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How Long Does It Take to See Change in Interactions?

26 Mar 2014 by Ginny Vitiello

A nursery school teacher interacts with young children after her classroom was observed.

There’s nothing more frustrating for teachers and staff—coaches, directors, and administrators—than to work hard to improve interactions but not see much change in CLASS scores. It seems like that work was for nothing. Or is it just too early to pick up on changes?

We frequently get questions about how long it takes to see improvement in CLASS scores and how much improvement can be expected. Both of these questions depend on several factors:

  • What type of professional development are teachers doing?
  • How closely is the professional development focused on interactions?
  • How intense is it?
  • When and how are observations being conducted?

Let’s look at each of these.

Type of Professional Development

We know that professional development is most effective when it increases teachers’ knowledge and then helps them put that knowledge into practice. PD should include some support for a transfer to practice, then: coaching, peer learning communities, or frequent check-ins by the director. Isolated professional development programs, like one-off workshops, are not likely to lead to significant changes.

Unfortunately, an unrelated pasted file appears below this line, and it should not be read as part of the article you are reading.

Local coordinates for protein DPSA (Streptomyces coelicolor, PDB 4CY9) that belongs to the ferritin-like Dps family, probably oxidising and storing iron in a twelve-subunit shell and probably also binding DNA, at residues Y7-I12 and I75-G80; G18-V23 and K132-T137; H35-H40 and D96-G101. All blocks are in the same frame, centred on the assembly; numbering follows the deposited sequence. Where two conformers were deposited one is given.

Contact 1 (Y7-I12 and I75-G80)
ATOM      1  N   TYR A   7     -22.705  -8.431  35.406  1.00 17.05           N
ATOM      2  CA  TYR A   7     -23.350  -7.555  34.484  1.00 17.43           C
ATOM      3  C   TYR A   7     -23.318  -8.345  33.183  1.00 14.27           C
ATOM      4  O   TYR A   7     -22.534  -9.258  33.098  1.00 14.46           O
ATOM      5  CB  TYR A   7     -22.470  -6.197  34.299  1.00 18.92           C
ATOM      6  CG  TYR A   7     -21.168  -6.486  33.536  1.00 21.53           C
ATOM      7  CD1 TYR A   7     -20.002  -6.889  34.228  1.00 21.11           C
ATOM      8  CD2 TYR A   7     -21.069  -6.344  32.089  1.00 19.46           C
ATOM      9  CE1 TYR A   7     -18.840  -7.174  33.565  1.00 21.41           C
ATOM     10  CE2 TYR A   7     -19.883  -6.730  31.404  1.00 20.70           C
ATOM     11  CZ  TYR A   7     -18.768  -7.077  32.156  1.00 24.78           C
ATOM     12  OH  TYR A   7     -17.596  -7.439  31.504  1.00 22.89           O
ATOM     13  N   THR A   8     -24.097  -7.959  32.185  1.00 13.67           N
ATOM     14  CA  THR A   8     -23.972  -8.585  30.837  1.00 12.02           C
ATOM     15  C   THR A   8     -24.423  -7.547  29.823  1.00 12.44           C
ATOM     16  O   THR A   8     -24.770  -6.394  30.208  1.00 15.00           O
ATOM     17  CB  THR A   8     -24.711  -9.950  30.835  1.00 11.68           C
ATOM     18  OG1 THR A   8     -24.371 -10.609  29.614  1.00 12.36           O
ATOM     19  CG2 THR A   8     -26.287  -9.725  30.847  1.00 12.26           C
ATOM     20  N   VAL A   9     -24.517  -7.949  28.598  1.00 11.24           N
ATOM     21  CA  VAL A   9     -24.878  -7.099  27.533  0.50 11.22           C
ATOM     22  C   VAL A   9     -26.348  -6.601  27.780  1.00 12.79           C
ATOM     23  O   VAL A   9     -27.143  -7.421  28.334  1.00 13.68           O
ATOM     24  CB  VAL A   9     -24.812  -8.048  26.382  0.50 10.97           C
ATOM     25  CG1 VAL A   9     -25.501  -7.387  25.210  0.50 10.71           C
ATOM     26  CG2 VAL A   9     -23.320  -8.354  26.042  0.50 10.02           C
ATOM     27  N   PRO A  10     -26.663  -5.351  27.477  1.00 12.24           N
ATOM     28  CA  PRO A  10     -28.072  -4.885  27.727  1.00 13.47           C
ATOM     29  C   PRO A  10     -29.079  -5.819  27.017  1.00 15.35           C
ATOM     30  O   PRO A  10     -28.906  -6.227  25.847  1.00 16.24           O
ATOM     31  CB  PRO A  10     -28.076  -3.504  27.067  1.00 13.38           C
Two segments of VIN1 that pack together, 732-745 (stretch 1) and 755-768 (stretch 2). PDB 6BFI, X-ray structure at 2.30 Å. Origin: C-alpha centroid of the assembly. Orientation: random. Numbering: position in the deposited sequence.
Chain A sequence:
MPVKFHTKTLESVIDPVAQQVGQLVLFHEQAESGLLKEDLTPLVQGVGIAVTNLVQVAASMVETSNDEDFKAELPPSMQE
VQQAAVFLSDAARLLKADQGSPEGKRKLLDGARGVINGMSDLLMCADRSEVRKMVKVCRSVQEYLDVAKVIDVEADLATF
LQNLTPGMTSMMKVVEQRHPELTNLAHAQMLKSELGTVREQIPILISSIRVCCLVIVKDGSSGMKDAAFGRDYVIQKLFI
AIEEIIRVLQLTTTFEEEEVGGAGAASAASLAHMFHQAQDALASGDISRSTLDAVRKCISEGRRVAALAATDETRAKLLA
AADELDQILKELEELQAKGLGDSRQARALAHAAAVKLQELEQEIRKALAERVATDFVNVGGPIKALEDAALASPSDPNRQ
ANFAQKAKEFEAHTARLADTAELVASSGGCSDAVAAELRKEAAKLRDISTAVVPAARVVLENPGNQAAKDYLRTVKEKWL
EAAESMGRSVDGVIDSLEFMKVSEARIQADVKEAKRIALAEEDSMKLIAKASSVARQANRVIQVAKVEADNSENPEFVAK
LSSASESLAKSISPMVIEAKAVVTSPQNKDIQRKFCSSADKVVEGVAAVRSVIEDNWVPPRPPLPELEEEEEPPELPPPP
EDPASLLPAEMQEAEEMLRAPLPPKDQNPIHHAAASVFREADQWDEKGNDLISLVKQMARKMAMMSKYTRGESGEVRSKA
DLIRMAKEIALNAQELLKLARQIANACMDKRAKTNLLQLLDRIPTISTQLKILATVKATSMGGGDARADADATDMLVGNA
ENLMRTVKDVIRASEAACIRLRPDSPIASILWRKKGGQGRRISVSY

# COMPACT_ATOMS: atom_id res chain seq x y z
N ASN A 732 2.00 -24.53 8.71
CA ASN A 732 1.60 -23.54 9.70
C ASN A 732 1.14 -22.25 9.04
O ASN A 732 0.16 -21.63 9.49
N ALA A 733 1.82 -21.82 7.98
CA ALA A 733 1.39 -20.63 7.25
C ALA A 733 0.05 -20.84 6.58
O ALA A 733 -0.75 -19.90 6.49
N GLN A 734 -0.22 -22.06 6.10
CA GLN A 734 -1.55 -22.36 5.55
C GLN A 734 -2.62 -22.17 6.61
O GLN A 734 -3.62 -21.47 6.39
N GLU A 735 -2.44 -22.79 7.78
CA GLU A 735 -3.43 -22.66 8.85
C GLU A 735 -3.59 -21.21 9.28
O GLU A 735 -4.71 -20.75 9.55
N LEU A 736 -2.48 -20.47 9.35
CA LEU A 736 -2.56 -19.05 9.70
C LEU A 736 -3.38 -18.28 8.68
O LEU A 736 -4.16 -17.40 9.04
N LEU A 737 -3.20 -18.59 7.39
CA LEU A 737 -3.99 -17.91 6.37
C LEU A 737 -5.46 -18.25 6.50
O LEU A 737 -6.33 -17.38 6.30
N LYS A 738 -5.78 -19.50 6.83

Focus on Interactions

This may be common sense, but you are most likely to see improvements in interactions if your professional development is closely focused on interactions. More general, quality-improvement-focused PD may not give teachers specific enough help in this area; and, of course, a program focused on some other topic, like implementing a math curriculum, will not necessarily improve interactions unless they are part of the focus. Try to ensure that your goals (more effective interactions) are closely aligned with the PD you provide.

Intensity

The intensity of the PD should be matched to the size of the change you hope to see—and how difficult that change is to make. Want teachers to ask one open-ended question per day? Maybe it’s enough to hang posters and reminders up in each classroom. Want teachers to change the way they approach instructional interactions with children? Something more intense is in order.

When and How Observations are Conducted

Several factors can influence what you observe in a classroom. Looking at the CLASS Technical Appendix (pp. 101-102 in the Pre-K CLASS Manual), you can see that effective interactions fluctuate slightly during the year, with dips around the holidays and toward the summer. If you want to check for gains in effectiveness, it’s best to avoid those periods. In fact, we recommend doing this kind of observation once a year around the same time each year, so you know that you’re comparing apples to apples. This gives you the added benefit of checking whether the teachers’ improvements transfer to a new year and a new group of children.

What Does the Research Say?

Here are a few examples of CLASS score improvements that come from research studies.

  • MyTeachingPartner™ Coaching: One-on-one, intensive, CLASS-based coaching, with teachers and coaches meeting every two to four weeks. At the end of one school year, teachers had scores on several CLASS dimensions that were about half a point higher than the control group[1]. These modest gains were enough to show a positive effect on children’s vocabulary scores[2].